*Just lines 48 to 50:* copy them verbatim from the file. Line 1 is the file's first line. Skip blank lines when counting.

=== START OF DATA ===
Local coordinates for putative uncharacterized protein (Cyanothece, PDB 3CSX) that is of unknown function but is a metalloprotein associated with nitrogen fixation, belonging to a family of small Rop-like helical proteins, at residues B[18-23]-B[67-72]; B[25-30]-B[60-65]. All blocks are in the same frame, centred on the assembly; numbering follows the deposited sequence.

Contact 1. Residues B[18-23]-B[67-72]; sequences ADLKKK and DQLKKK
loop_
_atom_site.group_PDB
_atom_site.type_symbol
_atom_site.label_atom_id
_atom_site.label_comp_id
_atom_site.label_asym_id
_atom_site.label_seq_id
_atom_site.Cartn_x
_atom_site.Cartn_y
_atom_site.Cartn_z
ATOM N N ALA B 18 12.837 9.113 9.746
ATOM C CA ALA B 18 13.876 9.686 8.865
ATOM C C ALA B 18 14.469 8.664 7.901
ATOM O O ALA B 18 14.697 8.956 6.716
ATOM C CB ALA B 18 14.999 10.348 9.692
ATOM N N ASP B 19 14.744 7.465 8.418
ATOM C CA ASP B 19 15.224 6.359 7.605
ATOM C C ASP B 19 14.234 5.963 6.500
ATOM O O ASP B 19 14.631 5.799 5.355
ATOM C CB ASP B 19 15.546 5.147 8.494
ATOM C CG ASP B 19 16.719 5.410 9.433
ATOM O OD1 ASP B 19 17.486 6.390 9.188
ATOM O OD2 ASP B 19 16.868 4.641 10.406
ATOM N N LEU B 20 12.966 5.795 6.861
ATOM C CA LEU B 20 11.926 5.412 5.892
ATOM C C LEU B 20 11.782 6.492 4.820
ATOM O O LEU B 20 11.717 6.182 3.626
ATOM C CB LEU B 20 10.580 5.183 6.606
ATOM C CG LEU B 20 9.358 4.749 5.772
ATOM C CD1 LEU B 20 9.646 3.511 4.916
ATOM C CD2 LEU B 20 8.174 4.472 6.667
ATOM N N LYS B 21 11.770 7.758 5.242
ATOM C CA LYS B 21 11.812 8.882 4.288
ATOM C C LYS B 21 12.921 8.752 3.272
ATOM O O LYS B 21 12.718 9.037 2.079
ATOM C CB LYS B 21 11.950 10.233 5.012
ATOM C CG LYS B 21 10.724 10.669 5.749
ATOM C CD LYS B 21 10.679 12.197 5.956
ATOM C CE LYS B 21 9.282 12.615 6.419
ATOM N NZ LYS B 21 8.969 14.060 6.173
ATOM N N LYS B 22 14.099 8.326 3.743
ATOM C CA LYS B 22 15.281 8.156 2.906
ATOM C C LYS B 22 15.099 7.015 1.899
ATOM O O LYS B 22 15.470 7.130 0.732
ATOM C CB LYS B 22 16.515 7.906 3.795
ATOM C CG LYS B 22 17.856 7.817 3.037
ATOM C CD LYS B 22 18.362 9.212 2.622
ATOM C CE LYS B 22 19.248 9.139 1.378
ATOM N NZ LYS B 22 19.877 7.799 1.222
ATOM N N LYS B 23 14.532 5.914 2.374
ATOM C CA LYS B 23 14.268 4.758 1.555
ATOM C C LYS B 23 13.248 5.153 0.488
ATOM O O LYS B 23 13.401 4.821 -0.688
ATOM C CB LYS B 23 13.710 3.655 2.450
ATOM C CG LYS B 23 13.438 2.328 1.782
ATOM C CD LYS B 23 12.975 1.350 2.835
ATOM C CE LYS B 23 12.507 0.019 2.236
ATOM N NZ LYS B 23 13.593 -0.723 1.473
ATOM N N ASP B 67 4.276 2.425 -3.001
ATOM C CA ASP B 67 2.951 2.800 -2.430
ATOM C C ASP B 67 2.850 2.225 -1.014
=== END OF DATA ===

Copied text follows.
ATOM C CG LYS B 22 17.856 7.817 3.037
ATOM C CD LYS B 22 18.362 9.212 2.622
ATOM C CE LYS B 22 19.248 9.139 1.378